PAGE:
Forgiveness as a Cure

As we walk through life, we sometimes find stones in our path – or things happen to create a ditch in it. The ditches and the stones make us weary. Forgiveness is to flatten out the ground, so that our path going forward is smoother.

We often think about forgiveness in relation to another.  However, whilst forgiveness helps relationships, the first to benefit is myself.

After all, whatever happened is in the past – yet we keep running that video in our minds again and again.  We suffer today for something that happened, we keep re-living the pain. Our own thoughts and feelings bring the pain into the present.  This pain adds a stone to our path.

Suppression does not work – we need to acknowledge, understand, and counteract the negative feelings of anger, sadness, or revenge that destroy our minds and hearts when we cling to situations that caused harm.  Once we understand that, we can move on to freeing ourselves, as we are the prisoners of our own resentment.

Forgiveness leads to healthier relationships, greater psychological and spiritual wellbeing and higher self-esteem.  It also brings physical benefits: less anxiety, lower blood pressure and stronger immune system.  Forgiveness is a catalyst for change, and in the example of Nelson Mandela, moves us from anger to wisdom – and frees us to achieve greatness.

All religions talk about forgiveness, in their own way, as a liberating power, a strength, a way to elevate the spirit and an act of kindness. It is a way for the spirit to grow and be free from burden. There is no better investment of time and effort than to free your hearts to love.

First, we need to forgive ourselves – even for holding on to the grudge or for the guilt we might feel for being part of that situation.  “I did the best I could with the resources I had at that time”. Then, establish a positive dialogue with the self: “forgiving the past would free myself for newness, for what life has to offer me”.  Then we can cultivate a positive nature: practice meditation, gratitude, attention to the quality of my thoughts and feelings. And practice forgiveness on a daily basis: forgiving small mistakes (e.g. someone who steps on your foot in the subway) helps us to develop a big heart and practice generosity, understanding … and increase our capacity for forgiveness.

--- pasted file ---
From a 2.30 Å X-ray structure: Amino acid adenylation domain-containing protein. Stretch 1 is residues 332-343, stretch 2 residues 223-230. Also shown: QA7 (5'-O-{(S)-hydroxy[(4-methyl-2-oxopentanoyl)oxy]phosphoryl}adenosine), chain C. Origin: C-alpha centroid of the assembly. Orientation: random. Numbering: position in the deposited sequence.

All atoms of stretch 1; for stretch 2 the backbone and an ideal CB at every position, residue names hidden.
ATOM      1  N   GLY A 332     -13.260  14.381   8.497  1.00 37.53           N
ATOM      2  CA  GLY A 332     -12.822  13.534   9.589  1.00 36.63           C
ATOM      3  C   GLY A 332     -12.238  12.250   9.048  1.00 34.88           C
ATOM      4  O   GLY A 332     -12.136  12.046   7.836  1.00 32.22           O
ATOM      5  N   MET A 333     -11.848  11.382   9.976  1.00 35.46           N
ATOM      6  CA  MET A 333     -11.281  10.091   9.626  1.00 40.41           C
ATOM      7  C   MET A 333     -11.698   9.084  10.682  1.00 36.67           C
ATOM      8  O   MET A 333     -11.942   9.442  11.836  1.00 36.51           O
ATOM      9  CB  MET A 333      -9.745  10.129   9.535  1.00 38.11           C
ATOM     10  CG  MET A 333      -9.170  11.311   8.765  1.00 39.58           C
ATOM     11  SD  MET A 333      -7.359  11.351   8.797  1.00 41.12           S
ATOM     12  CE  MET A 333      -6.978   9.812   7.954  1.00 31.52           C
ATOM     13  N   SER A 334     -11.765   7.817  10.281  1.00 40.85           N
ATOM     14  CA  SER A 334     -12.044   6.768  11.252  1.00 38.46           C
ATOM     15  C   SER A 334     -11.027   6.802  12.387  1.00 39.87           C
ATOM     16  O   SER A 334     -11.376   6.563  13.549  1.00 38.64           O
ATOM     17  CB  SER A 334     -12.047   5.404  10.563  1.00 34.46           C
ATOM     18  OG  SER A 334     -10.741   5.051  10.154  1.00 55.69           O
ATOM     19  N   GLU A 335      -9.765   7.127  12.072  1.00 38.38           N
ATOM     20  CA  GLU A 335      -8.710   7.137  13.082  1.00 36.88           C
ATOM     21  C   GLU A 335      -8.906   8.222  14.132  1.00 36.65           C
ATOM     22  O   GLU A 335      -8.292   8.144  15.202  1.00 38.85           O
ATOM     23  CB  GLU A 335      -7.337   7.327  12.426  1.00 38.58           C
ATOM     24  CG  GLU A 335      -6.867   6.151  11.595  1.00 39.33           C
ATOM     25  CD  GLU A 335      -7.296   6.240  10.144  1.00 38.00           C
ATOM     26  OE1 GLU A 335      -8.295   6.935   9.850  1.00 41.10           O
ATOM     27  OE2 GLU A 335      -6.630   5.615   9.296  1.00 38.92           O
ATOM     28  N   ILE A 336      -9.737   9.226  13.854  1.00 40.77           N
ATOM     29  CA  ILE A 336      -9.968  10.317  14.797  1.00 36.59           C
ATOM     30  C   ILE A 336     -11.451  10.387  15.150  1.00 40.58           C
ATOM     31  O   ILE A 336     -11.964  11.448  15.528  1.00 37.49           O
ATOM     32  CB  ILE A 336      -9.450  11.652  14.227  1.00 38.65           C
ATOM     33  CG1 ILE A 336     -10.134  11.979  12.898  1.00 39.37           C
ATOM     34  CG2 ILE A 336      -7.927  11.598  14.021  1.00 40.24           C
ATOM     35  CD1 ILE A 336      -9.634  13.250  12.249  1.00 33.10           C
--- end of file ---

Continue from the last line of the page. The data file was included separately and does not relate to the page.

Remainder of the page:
Then, I can reframe what happened.  Instead of Instead of seeing “what they did to me”, look back and ask, “did they help me in some way”? Did something good come out of it?  Could something good come out of it now?

As I define myself away from the pain and reframe the situation, I am able to forgive the people involved, to change our vision of them and to even (perhaps) be grateful for the learning.  Every day, before going to bed, forgive yourself and others for whatever happened in that day and leave the past behind.  Meditate on a life free from sorrow, and filled with peace and love.  Self-forgiveness is tied in forgiving others, so it is important to exercise forgiveness to the self as well.

Forgiveness means allowing everyone to progress. I do not hold the mistakes of others in my heart. I interact with each person, each time, with the possibility that they might have changed. I nourish this vision of hope, benevolence and good wishes. It indeed helps others to change – and it helps me to be happy, open to the new and attentive to the “miracles” that can happen when we feel light and free.

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